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Vet Parasitol. 2004 Feb 26;120(1-2):1-9.

Seroprevalence of Toxoplasma gondii in American free-ranging or captive pumas (Felis concolor) and bobcats (Lynx rufus).

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Department of Population Health and Reproduction, School of Veterinary Medicine, University of California, Davis, CA 95616, USA.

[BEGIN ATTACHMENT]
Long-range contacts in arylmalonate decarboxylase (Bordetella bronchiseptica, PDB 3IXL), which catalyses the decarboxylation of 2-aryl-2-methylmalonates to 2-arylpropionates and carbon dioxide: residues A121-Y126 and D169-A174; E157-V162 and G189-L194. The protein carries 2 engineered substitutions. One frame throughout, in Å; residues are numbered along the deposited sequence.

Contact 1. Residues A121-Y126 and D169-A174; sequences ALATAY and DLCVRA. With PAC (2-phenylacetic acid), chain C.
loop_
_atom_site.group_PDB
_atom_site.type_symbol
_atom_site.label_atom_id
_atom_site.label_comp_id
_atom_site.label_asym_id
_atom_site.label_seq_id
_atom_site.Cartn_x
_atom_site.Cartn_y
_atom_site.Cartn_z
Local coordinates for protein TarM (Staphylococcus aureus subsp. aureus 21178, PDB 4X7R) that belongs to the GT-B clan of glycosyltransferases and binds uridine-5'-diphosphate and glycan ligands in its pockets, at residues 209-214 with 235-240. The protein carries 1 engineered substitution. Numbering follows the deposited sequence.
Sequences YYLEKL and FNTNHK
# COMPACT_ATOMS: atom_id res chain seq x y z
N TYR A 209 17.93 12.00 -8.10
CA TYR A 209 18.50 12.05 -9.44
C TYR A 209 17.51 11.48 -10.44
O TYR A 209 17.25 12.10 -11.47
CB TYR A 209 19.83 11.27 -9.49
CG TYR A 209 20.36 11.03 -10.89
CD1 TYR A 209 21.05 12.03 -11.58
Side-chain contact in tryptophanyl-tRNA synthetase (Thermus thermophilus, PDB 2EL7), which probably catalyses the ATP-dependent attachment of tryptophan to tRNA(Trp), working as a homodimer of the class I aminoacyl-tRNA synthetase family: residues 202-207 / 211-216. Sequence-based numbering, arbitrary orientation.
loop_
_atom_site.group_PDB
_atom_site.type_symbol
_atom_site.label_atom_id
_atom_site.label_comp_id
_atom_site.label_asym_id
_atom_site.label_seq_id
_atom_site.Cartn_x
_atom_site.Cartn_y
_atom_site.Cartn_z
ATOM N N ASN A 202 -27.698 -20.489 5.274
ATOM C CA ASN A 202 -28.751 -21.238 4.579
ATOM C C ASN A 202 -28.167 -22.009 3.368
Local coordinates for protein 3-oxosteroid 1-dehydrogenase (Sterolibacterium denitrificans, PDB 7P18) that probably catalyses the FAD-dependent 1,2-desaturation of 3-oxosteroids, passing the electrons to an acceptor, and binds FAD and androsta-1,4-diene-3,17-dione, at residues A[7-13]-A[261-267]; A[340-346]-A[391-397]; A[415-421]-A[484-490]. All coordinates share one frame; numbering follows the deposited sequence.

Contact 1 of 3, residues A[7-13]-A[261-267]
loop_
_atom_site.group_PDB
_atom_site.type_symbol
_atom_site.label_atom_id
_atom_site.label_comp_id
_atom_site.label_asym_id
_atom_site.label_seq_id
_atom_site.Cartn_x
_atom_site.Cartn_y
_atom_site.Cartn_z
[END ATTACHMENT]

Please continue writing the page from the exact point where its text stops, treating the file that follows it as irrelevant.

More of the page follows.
Toxoplasma gondii is a major zoonotic agent infecting a wide range of mammals, including wild felids. Like domestic cats, wild felids are involved in the complete infective cycle of T. gondii, as they can host in their gastrointestinal tract sexually mature parasites and shed infective oocysts in their feces. In order to evaluate the importance of this wildlife reservoir, 438 serum samples collected between 1984 and 1999 from 438 pumas (Felis concolor) and from 58 bobcats (Lynx rufus) from North America, Central America and South America were screened for antibodies to T. gondii. The overall prevalence of T. gondii antibodies was 22.4% in pumas and 51.7% in bobcats, with regional variations. Adults were more likely to be seropositive than juveniles and kittens (prevalence ratio (PR) = 2.61; confidence interval (CI) = 1.15, 4.04). In the US, pumas from the southwestern states (Arizona, California and New Mexico) were more likely to be seropositive for T. gondii ( PR = 2.61; 95% CI = 1.32-5.18 ) than pumas from the northwestern and mountain states (Colorado, Idaho, Oregon, Utah and Wyoming). Male pumas from the US were more likely to be seropositive than females (PR = 2.08; 95% CI = 1.11-3.92), whereas female pumas from Mexico, Central America and South America were more likely to be seropositive than female pumas from Canada and the US (PR = 2.49; 95% CI = 1.09-5.69). Captive pumas were also more likely to be seropositive (21.7%, 29/92) for T. gondii than free-ranging animals (19.9%, 69/346) (PR = 1.85; 95% CI = 1.06, 3.17).

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